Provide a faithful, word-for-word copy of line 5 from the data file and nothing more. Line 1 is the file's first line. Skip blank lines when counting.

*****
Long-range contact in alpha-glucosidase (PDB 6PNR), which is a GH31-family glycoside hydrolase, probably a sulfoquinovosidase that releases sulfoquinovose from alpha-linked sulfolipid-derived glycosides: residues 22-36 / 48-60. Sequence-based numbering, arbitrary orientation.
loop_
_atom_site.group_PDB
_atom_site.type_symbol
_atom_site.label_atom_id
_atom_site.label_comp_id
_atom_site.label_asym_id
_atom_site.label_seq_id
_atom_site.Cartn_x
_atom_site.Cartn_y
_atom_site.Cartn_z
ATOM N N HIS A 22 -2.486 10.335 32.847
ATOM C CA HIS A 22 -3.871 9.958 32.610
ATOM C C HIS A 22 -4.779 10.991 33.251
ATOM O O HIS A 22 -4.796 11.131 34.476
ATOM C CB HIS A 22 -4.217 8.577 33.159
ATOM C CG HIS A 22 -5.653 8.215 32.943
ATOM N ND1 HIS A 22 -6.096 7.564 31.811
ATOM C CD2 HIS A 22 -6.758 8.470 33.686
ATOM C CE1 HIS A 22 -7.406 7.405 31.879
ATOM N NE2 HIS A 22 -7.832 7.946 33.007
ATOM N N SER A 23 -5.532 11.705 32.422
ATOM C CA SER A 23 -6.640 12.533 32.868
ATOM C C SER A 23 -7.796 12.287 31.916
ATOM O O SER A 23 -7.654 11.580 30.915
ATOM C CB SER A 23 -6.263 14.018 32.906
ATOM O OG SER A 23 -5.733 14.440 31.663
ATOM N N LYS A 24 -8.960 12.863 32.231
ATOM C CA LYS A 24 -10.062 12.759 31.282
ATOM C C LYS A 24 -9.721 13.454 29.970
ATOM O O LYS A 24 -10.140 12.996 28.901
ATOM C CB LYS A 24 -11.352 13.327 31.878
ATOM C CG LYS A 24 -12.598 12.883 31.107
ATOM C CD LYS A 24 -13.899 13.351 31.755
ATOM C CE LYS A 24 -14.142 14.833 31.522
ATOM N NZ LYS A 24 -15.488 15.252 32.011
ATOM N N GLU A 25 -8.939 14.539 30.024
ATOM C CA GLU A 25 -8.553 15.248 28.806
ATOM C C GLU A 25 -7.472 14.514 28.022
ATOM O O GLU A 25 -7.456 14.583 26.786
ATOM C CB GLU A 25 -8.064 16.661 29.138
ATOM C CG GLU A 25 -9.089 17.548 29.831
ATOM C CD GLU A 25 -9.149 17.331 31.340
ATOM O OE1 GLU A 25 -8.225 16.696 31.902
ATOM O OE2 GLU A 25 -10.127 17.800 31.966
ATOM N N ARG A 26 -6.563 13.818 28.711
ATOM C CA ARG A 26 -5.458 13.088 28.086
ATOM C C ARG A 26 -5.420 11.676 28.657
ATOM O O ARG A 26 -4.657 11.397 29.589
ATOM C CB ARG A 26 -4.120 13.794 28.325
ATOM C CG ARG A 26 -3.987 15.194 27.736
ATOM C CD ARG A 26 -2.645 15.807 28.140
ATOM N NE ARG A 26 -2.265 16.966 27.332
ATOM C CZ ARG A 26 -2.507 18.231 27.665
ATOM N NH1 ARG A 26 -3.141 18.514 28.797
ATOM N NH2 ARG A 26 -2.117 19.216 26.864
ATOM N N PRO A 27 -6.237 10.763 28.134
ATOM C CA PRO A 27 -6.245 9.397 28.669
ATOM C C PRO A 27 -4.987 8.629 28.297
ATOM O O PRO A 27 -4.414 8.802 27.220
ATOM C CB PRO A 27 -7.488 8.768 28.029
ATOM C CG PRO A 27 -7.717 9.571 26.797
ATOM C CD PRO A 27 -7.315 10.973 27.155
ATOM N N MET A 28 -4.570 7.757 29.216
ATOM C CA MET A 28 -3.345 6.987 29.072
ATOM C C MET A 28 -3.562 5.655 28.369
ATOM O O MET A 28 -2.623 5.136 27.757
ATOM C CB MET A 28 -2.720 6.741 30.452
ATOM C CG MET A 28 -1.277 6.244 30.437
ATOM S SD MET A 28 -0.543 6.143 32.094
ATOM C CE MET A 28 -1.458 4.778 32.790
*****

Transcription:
_atom_site.label_atom_id